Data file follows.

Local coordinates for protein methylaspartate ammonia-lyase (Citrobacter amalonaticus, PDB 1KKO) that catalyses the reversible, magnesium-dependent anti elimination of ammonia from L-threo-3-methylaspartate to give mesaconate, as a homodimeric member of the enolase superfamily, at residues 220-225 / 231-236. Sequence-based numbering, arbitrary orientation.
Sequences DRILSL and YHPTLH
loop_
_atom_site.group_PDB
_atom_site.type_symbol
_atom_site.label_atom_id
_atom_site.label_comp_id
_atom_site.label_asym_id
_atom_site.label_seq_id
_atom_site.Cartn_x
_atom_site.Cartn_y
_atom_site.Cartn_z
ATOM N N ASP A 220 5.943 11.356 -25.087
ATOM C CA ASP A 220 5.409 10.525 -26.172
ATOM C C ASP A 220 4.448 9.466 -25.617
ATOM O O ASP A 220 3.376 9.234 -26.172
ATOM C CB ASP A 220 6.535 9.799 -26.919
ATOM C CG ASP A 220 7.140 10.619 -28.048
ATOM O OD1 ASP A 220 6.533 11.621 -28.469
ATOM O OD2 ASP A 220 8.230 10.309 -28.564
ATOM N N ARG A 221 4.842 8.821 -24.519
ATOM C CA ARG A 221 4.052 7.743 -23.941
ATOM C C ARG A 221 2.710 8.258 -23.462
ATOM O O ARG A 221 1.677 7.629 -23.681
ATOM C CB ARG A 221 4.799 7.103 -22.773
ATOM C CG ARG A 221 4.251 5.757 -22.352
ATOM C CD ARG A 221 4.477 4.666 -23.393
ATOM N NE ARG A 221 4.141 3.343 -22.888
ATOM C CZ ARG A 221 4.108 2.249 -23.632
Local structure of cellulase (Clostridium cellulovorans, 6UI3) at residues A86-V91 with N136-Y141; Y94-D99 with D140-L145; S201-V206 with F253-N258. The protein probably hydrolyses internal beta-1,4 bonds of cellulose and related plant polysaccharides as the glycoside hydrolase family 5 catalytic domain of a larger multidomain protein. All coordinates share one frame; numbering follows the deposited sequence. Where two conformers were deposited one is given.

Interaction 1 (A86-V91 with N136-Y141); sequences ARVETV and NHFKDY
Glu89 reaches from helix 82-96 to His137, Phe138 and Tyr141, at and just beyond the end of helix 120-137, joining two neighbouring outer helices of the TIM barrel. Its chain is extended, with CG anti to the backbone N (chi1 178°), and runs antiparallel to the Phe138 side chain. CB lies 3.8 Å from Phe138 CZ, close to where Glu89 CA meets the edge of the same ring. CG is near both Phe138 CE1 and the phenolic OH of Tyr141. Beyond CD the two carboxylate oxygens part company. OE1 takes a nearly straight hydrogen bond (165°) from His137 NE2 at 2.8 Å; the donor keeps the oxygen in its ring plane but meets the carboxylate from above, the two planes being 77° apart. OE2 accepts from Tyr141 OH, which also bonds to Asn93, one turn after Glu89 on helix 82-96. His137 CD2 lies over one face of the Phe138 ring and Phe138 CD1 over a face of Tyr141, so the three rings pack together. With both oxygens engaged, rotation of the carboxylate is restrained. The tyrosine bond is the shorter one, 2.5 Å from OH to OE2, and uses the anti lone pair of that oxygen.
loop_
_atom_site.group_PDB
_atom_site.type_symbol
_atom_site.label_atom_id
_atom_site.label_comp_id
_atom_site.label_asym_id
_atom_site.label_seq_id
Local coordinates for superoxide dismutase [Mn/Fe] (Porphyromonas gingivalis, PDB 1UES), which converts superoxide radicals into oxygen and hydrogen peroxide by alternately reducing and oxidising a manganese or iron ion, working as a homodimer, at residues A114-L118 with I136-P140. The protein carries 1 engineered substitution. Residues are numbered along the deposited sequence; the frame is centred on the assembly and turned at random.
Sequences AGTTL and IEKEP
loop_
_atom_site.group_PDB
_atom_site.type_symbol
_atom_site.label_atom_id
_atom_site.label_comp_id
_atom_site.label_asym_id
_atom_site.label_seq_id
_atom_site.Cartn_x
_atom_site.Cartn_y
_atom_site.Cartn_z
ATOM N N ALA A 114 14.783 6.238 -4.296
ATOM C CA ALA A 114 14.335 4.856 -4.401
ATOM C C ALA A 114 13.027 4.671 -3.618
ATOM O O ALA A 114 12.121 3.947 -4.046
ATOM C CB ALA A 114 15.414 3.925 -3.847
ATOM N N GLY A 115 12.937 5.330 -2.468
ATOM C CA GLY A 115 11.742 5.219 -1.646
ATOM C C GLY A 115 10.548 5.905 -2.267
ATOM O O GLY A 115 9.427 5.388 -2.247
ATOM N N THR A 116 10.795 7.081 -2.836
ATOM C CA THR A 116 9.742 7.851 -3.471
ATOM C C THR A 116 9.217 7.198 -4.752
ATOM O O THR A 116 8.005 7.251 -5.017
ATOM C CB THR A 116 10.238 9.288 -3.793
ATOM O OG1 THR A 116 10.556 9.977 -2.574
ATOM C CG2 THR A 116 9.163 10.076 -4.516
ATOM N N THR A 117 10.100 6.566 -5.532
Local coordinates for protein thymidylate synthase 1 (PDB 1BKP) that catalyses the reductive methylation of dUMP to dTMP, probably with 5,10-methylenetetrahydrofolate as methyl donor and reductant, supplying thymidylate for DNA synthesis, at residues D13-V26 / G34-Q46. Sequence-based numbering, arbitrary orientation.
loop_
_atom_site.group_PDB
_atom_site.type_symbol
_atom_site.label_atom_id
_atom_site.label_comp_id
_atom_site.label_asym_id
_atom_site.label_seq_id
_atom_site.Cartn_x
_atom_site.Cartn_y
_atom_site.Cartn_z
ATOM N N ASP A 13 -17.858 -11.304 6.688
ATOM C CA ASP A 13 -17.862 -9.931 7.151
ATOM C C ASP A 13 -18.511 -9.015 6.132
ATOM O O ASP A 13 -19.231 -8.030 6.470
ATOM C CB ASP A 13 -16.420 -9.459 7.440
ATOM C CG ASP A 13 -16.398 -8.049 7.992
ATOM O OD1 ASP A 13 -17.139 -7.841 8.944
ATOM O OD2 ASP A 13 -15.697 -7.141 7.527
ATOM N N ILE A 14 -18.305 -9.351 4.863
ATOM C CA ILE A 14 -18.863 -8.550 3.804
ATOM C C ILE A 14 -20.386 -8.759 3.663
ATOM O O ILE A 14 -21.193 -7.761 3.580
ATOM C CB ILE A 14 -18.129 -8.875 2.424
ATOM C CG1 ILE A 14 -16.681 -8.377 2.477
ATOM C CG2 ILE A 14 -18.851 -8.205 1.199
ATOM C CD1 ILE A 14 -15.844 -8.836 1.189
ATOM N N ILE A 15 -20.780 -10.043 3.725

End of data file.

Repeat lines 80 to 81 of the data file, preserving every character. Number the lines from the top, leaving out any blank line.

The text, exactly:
ATOM N N ASP A 13 -17.858 -11.304 6.688
ATOM C CA ASP A 13 -17.862 -9.931 7.151